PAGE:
Unpacking Mental Models LO29516

From: Mark Feenstra (mark@practicefield.org)
Date: 11/13/02

Replying to LO29456 --

Hi At, Terje and fellow learners

Terje wrote in response to At:

>I believe it, but why call this a mental model? Why not just call it an

>error in reasoning, a fallacy, an overgeneralization, a failure to
>examine the evidence? Words we are >all familiar with. The term mental
>model here adds nothing and explains nothing, and only leads to disrupt

>communication and wholeness as I mentioned in my first mail.

>The same goes for implicate MMs, it was an overgeneralization what you
>mentioned. I do not see any big difference between the explicate or
>implicate, the way to get
>rid of both errors (if errors is what they really are) is through the
>environment by being exposed to counter-examples. Are MMs just errors in
>reasoning? If so, then I
>suggest that the word be assigned to the recycling bin in favour of
>familiar terms.;-)

For me the significance and distinctiveness of the term "mental models"
could do with further unpacking. As one small contribution to this process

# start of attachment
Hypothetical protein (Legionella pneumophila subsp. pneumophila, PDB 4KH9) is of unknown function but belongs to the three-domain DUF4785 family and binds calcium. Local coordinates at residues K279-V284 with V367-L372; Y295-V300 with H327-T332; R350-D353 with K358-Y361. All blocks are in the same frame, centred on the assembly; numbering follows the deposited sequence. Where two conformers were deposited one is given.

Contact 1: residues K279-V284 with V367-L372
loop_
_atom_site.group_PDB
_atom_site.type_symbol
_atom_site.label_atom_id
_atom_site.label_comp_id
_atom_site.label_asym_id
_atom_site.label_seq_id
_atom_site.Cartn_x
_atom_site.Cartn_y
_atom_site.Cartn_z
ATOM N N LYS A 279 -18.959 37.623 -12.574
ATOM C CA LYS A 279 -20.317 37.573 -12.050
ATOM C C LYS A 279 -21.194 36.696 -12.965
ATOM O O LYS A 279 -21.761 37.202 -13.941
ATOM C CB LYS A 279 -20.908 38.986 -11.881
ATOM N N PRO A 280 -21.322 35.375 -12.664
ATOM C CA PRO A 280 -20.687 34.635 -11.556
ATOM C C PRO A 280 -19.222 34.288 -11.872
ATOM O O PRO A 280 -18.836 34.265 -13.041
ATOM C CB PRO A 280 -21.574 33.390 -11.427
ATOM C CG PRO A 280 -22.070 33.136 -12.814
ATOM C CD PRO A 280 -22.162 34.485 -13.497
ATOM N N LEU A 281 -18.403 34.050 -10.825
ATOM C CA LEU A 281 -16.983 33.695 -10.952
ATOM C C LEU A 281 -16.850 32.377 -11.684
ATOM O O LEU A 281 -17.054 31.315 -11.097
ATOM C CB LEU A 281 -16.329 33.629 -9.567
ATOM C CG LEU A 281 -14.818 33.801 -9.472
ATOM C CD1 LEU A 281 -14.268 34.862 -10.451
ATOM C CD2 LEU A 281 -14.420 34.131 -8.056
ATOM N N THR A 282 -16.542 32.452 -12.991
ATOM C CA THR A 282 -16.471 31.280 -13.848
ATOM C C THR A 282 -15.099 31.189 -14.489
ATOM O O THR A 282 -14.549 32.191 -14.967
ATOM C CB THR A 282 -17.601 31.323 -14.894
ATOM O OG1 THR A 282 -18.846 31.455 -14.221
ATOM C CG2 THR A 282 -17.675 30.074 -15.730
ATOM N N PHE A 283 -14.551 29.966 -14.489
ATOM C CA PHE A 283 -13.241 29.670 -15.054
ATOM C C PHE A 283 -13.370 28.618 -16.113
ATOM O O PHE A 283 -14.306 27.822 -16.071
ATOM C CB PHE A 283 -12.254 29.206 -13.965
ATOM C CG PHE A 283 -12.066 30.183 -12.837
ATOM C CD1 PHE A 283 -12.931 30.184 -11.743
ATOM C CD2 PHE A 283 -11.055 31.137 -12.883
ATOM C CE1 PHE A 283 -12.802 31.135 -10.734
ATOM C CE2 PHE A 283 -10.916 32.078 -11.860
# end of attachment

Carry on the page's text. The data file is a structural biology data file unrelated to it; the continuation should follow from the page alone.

a context that gives MM's a unique significance to me is that they
represent a kind of shorthand for habitual constellations of related ideas
that are collectively meaningful to their holder. Such constellations may
be explicit or implicit, as they may be helpful or unhelpful. Their
"existence" as such is perhaps not as important as their utility in aiding
our understanding of self and others. Perhaps they are a bit like herds of
habits of thinking... I suppose two people watching such a herd could
argue endlessly about whether there are just a whole lots of habitual
thoughts over there... or the relationships between the thoughts are
sufficiently significant and distinctive to describe a new kind of whole.
Of course if they were habits of thinking "hunters" and their
understanding of the way lots of habits of thinking tend to behave
collectively was valuable to their ability to put "food" on the table then
I guess they would soon develop a tacit understanding of "herds" of
thoughts regardless of whether they agreed that such herds existed...

My sense has been for some time that a weakness with MM's as a term is in
what they appear to ignore, which is nevertheless hugely significant to
their functioning. This comes up for me in the limitations inherent in the
term "mental" given that I carry constellations of habitual emotions and
sensations as well as thoughts. And especially that these are definitely
related to each other in terms of the way that they operate. As a result I
have taken to calling MM's ""I" complexes". Or perhaps it is more accurate
to say that mental models are the mental aspect of "I" complexes.

Warm regards

Mark Feenstra


"Mark Feenstra" <mark@practicefield.org>

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